The memoir describes multiple instances of failed conversations due to Cotter’s illness. For example, on performance night for a play he’s directing, patrons approach, presumably to praise his work. “If I was lucky enough to catch a stray word, I made a general statement about that word and hoped it counted as conversation.”

 

When he reconnects with a childhood friend, the dialogue on the page connotes unheard words by using empty brackets. This immediately conveys to the reader how the missing fragments affect understanding:

 

“Hmm? Sorry, I didn’t catch that.”

“I said I have a challenging time in Strasbourg. The French [             ] but they always [                               ].”

“Oh?”

“There’s no word for [                ].”

 

When he calls his wife after getting hearing aids, his hopes of an authentic conversation are dashed. “When I heard her voice answer—or a voice—it sounded unrecognizable. I caught the electronic squeaks of words, muffled and robotic.”

 

Much of the book details Cotter’s symptoms and his search for a diagnosis, his quest to end the dizziness and hearing loss. After he takes us through a Los Angeles hearing center and the Mayo Clinic in Minnesota, we see him despondent over the lack of a definitive conclusion. The chapters that chronicle his time in these places, while informative, feel somewhat duplicative in telling the story of diagnostic challenges.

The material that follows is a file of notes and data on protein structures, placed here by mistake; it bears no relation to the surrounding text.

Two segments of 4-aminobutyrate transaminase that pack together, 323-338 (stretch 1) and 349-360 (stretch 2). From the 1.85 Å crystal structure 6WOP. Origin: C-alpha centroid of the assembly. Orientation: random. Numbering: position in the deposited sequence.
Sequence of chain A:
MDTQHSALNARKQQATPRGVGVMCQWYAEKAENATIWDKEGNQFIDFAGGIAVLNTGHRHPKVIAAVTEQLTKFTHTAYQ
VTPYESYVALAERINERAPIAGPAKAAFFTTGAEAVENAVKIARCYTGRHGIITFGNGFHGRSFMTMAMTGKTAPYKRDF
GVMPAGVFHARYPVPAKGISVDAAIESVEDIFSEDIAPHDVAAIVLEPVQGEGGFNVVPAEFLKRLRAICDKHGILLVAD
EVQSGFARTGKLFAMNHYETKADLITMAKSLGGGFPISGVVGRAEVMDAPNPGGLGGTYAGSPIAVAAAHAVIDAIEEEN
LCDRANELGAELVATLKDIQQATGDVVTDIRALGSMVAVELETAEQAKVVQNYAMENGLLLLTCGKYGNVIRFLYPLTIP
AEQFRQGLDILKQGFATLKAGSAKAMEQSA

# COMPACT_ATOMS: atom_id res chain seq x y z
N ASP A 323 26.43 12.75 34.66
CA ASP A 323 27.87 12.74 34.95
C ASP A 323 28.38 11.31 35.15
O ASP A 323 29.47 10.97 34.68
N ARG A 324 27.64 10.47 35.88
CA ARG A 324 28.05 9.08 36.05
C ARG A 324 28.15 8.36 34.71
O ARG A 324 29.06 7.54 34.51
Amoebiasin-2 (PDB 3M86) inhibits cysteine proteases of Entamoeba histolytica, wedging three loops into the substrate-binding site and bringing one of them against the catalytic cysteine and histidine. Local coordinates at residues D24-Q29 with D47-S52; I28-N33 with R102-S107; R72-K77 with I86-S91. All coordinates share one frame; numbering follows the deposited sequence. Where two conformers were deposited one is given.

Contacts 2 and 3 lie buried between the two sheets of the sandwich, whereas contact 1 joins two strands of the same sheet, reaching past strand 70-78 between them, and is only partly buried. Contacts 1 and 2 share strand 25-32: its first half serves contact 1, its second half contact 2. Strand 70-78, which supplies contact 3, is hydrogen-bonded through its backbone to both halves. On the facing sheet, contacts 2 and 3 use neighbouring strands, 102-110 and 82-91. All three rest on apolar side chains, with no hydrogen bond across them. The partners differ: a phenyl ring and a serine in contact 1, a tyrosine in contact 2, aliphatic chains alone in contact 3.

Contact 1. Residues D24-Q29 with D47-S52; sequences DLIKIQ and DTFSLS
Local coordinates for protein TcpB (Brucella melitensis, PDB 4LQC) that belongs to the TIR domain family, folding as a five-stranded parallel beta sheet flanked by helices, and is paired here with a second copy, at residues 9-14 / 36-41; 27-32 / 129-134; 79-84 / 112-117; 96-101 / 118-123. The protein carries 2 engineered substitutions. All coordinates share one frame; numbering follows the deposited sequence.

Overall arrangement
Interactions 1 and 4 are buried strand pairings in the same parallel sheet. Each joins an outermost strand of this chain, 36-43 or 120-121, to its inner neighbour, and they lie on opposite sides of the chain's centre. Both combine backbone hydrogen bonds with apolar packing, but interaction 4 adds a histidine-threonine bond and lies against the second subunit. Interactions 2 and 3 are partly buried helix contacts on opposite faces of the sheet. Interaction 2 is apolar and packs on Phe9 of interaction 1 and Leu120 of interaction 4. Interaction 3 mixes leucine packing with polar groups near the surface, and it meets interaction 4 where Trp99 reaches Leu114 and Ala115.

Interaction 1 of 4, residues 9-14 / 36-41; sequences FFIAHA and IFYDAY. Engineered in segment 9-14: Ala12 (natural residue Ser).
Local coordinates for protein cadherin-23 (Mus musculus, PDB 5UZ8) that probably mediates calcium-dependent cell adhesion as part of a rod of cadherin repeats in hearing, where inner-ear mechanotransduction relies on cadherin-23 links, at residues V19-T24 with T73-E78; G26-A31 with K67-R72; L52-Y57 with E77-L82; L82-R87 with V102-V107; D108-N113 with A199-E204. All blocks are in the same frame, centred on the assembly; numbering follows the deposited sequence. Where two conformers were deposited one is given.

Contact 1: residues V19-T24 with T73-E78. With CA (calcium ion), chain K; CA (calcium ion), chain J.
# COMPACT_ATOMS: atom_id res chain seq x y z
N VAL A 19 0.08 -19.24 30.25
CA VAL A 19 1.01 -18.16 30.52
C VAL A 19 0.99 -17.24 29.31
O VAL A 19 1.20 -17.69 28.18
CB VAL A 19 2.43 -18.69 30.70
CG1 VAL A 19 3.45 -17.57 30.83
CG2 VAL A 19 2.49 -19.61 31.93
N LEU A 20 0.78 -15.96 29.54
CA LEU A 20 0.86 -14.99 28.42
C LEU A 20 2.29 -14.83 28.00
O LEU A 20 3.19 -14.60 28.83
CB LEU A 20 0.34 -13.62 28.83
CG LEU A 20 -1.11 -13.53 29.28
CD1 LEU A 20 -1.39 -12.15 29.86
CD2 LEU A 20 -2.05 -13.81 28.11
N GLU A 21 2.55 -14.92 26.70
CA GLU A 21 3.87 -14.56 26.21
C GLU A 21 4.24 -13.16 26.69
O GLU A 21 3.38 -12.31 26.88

Eventually, a doctor settles on Ménière’s disease, because Cotter’s symptoms most closely mimic the vertigo and hearing loss associated with that condition. When Cotter realizes that there’s no cure, the reader is prepared for the author’s grief, as he’s sprinkled notes throughout. “If I’d known my ears would give out in my thirties, how would I have prepared?” And he laments the moments of ordinary life that he’s losing:

 

When I could hear well, one of the sounds I most loved was a cat drinking water. . . . Similarly, there’s a sound Elisa makes when she tastes something especially toothsome, a kind of satisfied smack of her lips. I missed hearing that when my ears went bad, but—before it happened—I didn’t know it was a sound I’d miss.

           

While much of the memoir focuses on the moments Cotter experiences hearing loss, since his condition is intermittent, he also shares his delight and dismay when he awakens one day with his hearing intact and hears birds singing outside his window. “As I listen to the last catches of song, I can feel my heart break in every sound. ‘Don’t let that one be the last one. Don’t let that one. Don’t let that.’ ”

 

Interwoven with his grief journey are thoughts of suicide and his role in contracting this illness. Yet so much is unknown about the cause of Ménière’s disease and many other diseases. Late in the memoir, Cotter writes, “All of our bodies hide these secrets: the cancer that’s going to rear up, the curve that’s tensing in your spine. The body I’d relied on attacked me—my self had attacked my self—such that I didn’t know what I could trust.” But he finds his way forward by demonstrating the power of writing to help replace what he’d lost. “. . . even though music had largely vanished, the shuffle of words into lines revealed itself as the music I wouldn’t lose.”

 

While Losing Music is primarily a narrative journey through chronic illness and the emotional turmoil of Cotter’s body failing him, it is also an ode to hearing, a love story to music and voices and even the sound of cats drinking water. This insightful memoir calls us to think more deeply about the role of hearing in our lives—and appreciate it while we can.

  


 

Judy Harju Galliher writes from Northern Virginia and has been published in The Mindful Word, The New York Times, Pangyrus, and Hippocampus (forthcoming). She is an MFA candidate at the Naslund-Mann Graduate School of Writing at Spalding University. When she’s not writing, she reads, runs, and travels.